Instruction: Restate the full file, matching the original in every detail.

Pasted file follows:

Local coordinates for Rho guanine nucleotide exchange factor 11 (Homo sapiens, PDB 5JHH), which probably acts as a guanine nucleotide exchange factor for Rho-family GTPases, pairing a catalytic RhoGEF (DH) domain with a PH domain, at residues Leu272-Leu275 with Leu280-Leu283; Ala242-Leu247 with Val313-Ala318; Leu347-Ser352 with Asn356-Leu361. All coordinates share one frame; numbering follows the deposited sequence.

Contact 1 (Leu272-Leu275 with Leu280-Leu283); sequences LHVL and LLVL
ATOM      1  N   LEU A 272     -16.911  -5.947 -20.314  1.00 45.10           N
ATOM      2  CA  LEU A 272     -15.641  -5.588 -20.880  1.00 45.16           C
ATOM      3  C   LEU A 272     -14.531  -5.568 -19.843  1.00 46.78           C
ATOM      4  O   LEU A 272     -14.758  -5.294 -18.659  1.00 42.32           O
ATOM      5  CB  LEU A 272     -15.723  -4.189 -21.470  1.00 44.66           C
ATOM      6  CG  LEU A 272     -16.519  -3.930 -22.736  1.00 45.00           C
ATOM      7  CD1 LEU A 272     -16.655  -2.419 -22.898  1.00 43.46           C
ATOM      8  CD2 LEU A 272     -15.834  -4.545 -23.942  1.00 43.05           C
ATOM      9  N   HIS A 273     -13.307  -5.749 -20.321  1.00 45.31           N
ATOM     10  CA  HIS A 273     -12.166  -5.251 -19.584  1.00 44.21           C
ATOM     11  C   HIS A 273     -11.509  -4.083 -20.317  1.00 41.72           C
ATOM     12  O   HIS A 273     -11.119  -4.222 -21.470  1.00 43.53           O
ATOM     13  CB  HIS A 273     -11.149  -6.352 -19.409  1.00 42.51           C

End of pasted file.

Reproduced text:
Local coordinates for Rho guanine nucleotide exchange factor 11 (Homo sapiens, PDB 5JHH), which probably acts as a guanine nucleotide exchange factor for Rho-family GTPases, pairing a catalytic RhoGEF (DH) domain with a PH domain, at residues Leu272-Leu275 with Leu280-Leu283; Ala242-Leu247 with Val313-Ala318; Leu347-Ser352 with Asn356-Leu361. All coordinates share one frame; numbering follows the deposited sequence.

Contact 1 (Leu272-Leu275 with Leu280-Leu283); sequences LHVL and LLVL
ATOM      1  N   LEU A 272     -16.911  -5.947 -20.314  1.00 45.10           N
ATOM      2  CA  LEU A 272     -15.641  -5.588 -20.880  1.00 45.16           C
ATOM      3  C   LEU A 272     -14.531  -5.568 -19.843  1.00 46.78           C
ATOM      4  O   LEU A 272     -14.758  -5.294 -18.659  1.00 42.32           O
ATOM      5  CB  LEU A 272     -15.723  -4.189 -21.470  1.00 44.66           C
ATOM      6  CG  LEU A 272     -16.519  -3.930 -22.736  1.00 45.00           C
ATOM      7  CD1 LEU A 272     -16.655  -2.419 -22.898  1.00 43.46           C
ATOM      8  CD2 LEU A 272     -15.834  -4.545 -23.942  1.00 43.05           C
ATOM      9  N   HIS A 273     -13.307  -5.749 -20.321  1.00 45.31           N
ATOM     10  CA  HIS A 273     -12.166  -5.251 -19.584  1.00 44.21           C
ATOM     11  C   HIS A 273     -11.509  -4.083 -20.317  1.00 41.72           C
ATOM     12  O   HIS A 273     -11.119  -4.222 -21.470  1.00 43.53           O
ATOM     13  CB  HIS A 273     -11.149  -6.352 -19.409  1.00 42.51           C